– Uniformcost search expands the node with lowest path cost, g(n), and is optimal for general step costs.
– Depthfirst search expands the deepest unexpanded node first. It is neither complete nor optimal, but has linear space complexity. Depthlimited search adds a depth bound.
– Iterative deepening search calls depthfirst search with increasing depth limits until a goal is found. It is complete, optimal for unit step costs, has time complexity comparable to breadthfirst search, and has linear space complexity.
– Bidirectional search can enormously reduce time complexity, but it is not always applicable and may require too much space.
 Informed search methods may have access to a heuristic function h(n) that estimates the cost of a solution from n.
– The generic bestfirst search algorithm selects a node for expansion according to an evaluation function.
– Greedy bestfirst search expands nodes with minimal h(n). It is not optimal but is often efficient.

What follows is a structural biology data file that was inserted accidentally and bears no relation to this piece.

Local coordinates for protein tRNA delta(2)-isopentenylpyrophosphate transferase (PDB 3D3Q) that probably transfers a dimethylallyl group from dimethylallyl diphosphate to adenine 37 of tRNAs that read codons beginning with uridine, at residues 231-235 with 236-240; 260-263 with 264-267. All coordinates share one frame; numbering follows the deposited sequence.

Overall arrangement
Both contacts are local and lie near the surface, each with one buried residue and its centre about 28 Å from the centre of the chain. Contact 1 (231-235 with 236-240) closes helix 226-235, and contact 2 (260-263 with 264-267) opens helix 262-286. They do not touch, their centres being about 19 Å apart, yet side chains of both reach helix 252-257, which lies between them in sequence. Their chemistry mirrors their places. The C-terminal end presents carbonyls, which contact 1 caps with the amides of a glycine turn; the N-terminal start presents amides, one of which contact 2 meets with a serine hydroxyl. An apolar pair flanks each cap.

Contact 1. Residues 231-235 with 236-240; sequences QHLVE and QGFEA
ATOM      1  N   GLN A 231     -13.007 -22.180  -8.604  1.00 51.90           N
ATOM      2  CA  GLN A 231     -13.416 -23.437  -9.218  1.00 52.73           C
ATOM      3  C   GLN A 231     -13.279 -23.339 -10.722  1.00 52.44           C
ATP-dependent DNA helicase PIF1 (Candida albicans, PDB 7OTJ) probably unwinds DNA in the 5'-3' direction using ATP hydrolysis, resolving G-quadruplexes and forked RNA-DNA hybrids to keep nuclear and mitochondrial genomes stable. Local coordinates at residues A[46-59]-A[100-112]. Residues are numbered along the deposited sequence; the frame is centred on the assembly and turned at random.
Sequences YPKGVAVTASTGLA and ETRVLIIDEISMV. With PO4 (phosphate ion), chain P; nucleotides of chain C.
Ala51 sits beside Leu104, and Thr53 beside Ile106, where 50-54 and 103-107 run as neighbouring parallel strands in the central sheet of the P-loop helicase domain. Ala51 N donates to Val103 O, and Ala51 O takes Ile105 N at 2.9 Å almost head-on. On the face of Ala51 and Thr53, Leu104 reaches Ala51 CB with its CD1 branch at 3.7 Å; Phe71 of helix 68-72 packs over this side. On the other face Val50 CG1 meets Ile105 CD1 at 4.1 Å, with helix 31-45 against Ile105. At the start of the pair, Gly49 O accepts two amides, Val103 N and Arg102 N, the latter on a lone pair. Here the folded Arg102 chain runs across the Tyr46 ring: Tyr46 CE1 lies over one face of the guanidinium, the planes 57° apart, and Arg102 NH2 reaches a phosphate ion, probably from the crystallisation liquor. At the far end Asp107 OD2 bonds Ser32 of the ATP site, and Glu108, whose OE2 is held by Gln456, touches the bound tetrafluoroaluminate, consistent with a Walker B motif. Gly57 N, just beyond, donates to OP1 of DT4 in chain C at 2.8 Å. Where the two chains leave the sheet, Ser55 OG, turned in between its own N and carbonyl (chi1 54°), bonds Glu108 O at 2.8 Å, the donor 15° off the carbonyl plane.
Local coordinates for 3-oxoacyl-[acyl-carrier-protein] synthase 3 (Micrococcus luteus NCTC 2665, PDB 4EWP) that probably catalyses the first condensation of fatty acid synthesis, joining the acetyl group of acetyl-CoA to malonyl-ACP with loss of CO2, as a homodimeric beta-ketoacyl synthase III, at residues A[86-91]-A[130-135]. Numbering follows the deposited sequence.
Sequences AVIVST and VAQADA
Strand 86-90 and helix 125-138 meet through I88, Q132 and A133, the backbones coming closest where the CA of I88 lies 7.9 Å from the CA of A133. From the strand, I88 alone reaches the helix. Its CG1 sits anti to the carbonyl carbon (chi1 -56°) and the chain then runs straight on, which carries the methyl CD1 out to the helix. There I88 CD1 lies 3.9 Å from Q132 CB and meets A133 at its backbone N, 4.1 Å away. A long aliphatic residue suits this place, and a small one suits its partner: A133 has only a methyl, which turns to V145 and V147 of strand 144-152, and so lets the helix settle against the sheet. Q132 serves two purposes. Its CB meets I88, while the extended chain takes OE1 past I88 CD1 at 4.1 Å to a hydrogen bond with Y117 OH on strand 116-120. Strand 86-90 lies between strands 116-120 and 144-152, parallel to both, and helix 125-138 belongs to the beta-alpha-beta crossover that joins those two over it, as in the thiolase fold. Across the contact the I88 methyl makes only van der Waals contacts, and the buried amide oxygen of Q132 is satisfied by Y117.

Bibliographical and Historical Notes 109
– A∗ search expands nodes with minimal f(n) = g(n) + h(n). A∗ is complete and optimal, provided that h(n) is admissible (for TREESEARCH) or consistent (for GRAPHSEARCH). The space complexity of A∗ is still prohibitive.
– RBFS (recursive bestfirst search) and SMA∗ (simplified memorybounded A∗) are robust, optimal search algorithms that use limited amounts of memory; given enough time, they can solve problems that A∗ cannot solve because it runs out of memory.
 The performance of heuristic search algorithms depends on the quality of the heuristic function. One can sometimes construct good heuristics by relaxing the problem definition, by storing precomputed solution costs for subproblems in a pattern database, or by learning from experience with the problem class.
BIBLIOGRAPHICAL AND HISTORICAL NOTES